Warning to Sky TV customers - it WON'T notify you when your contract's up, so check now if you can switch and save
Sky customers should check now if they are overpaying for their TV package, after the firm admitted it hasn’t been sending out end-of-contract notifications despite the regulator Ofcom insisting it should have been.
The telecoms giant says it notifies broadband and home phone customers when their minimum contract term is ending. But it doesn't send notifications when TV customers' contracts have ended - meaning many who've been with the firm for a while may not be aware that they are free to look for a cheaper deal.
We've full details below of the row between Sky and Ofcom and how to check if you can save if you're a Sky customer. See our Broadband Unbundled tool and Digital TV guides for the best broadband and TV deals.
Ofcom says telecoms firms must warn customers when contracts are due to end
According to Ofcom, under new rules it introduced in February 2020, all broadband, phone and pay-TV providers MUST tell customers when their contract is coming to an end.
Providers have to send customers an alert 10 to 40 days ahead of a deal ending. These are usually sent by text, email or letter and must also include offers available to new customers, though not all firms will actually allow existing customers to take up these deals, and providers don't have to factor in the switching incentives you can often get via comparison sites, such as bill credit, cashback or vouchers.
Ofcom now says it has "reasonable grounds to believe" Sky broke its rules by not telling TV-only customers when their contract was due to end. But Sky disputes Ofcom's reading of the rules and says it believes standalone pay-TV services fall outside their remit, though it's only the major telecoms firm arguing this.
The regulator says it will publish its final decision on the case this summer and it can ultimately take Sky to court if it fails to comply. Sky has the opportunity to respond to Ofcom's initial decision before it delivers its final outcome.
A spokesperson for Sky said: “We are pleased to have the opportunity to clarify what has been a long running difference of views on interpretation of the law.”
How to check if you're out of contract
Because Sky hasn't been sending TV-only customers notifications, it's possible that you may be out of contract and free to look for a cheaper deal without being aware of it. Here's how to find out:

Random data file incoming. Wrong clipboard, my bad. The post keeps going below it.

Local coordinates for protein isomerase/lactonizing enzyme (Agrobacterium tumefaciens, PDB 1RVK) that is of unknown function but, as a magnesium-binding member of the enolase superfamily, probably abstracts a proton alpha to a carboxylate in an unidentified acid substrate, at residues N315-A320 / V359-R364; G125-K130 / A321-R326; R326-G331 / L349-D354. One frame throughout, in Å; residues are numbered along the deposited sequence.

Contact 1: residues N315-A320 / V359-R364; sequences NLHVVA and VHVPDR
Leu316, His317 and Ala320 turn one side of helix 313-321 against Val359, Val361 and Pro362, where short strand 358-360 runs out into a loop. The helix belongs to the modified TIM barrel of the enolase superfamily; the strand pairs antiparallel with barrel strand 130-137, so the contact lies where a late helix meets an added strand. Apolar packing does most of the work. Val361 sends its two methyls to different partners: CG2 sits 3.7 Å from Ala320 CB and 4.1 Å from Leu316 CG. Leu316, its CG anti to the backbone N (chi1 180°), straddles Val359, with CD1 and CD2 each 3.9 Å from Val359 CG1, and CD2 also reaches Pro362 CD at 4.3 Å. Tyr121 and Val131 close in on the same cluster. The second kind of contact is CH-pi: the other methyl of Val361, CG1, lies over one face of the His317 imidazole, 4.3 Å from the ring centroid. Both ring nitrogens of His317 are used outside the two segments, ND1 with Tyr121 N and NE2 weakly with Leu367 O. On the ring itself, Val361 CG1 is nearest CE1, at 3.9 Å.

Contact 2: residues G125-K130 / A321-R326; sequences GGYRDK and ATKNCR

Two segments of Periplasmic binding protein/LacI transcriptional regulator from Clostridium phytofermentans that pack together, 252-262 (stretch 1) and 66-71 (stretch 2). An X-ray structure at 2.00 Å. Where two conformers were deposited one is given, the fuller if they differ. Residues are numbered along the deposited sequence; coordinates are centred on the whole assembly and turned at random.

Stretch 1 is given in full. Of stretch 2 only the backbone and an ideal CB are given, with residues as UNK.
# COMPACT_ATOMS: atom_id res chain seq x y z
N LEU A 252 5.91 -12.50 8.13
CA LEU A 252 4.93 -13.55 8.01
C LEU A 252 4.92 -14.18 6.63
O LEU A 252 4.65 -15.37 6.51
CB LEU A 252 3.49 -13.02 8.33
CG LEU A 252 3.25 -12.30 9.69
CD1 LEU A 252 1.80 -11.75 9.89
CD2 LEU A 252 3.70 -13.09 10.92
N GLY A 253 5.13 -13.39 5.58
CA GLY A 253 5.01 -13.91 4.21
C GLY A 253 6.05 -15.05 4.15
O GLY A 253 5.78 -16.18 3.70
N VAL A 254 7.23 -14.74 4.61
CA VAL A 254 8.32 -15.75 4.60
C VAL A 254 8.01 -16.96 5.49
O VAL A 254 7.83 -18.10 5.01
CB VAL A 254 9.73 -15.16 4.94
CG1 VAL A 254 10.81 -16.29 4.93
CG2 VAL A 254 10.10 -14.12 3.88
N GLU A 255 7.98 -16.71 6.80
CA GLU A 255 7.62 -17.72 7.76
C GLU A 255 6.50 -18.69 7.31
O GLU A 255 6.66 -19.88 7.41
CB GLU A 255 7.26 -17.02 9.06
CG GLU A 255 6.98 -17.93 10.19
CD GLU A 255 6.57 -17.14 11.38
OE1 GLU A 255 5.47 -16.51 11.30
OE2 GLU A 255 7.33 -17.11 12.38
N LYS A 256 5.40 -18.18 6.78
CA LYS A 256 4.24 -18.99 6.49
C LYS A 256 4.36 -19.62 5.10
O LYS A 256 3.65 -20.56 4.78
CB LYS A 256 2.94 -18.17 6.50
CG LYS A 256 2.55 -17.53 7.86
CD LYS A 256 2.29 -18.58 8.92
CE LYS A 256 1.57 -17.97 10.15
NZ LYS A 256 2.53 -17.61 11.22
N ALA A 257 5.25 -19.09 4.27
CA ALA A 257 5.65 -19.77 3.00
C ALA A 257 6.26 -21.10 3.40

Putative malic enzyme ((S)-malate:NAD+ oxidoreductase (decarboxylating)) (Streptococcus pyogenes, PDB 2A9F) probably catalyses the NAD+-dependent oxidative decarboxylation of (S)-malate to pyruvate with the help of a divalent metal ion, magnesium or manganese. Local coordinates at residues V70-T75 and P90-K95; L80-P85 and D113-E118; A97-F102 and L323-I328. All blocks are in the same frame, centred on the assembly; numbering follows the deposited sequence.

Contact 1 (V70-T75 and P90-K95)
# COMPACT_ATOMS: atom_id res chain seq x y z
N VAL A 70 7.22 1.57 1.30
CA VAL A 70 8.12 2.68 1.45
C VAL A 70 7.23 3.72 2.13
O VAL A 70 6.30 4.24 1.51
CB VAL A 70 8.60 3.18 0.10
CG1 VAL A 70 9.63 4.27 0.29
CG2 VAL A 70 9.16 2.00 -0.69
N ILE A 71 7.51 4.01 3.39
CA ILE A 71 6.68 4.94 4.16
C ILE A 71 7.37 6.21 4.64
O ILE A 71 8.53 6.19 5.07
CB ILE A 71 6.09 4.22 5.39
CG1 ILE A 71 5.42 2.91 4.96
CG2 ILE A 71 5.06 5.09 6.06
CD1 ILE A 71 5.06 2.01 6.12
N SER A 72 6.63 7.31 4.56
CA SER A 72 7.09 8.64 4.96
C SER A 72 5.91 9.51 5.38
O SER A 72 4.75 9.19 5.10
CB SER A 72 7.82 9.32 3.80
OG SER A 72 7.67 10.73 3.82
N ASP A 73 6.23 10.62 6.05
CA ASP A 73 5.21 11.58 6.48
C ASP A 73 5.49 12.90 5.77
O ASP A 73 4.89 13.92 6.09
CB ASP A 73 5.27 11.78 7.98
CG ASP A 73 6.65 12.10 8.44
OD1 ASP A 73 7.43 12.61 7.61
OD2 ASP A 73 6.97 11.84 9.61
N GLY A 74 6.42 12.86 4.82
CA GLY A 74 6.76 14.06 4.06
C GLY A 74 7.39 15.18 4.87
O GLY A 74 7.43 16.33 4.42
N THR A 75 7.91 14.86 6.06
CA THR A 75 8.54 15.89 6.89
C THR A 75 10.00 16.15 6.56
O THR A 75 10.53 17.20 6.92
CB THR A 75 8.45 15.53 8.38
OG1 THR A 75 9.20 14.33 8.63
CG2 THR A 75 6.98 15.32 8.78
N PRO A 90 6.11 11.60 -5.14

- You can check your account online. Log in to your Sky Message Centre and look through your messages for one titled 'Confirming your Sky offer'. This message should tell you the start date and length of your contract.
- Or you can phone up and ask. To do this, call Sky on 0333 7591 018.
If you are out of contract, check if you can haggle or switch
If you are willing to stick with Sky, then you may be able to try to haggle a better deal. We've full help on how to do this in our Sky Haggling guide - in our most recent poll some 86% of Sky customers who'd tried to negotiate a better deal said they'd had some success. And if you're free to leave that gives you useful haggling ammo.
If you're out of your minimum contract term, you can also leave straightaway without paying any penalty - compare prices of broadband and TV packages using our free Broadband Unbundled tool, or see our Digital TV guide for more help.
If you're still in contract, make sure you DIARISE your end date. That way, if you aren't notified by Sky before your contact ends, you'll be able to plan ahead to check prices once your promotional rate ends. You may also be able to try haggling a better deal while you're within your minimum contract term - though if you've a long time left on your contract you may have less success.
Gary Caffell, utilities editor at MoneySavingExpert, said: “As Sky won’t remind you, it’s up to you to take action to avoid overpaying, as the price of packages often rises considerably after your initial contract period ends.
“If you want to stick with Sky, being free to leave gives you powerful ammo when haggling for a better deal as the firm won’t want to lose you.
“If you’re still in contract, put a note in your diary for when it ends and use that as a trigger to look for a new deal or haggle.”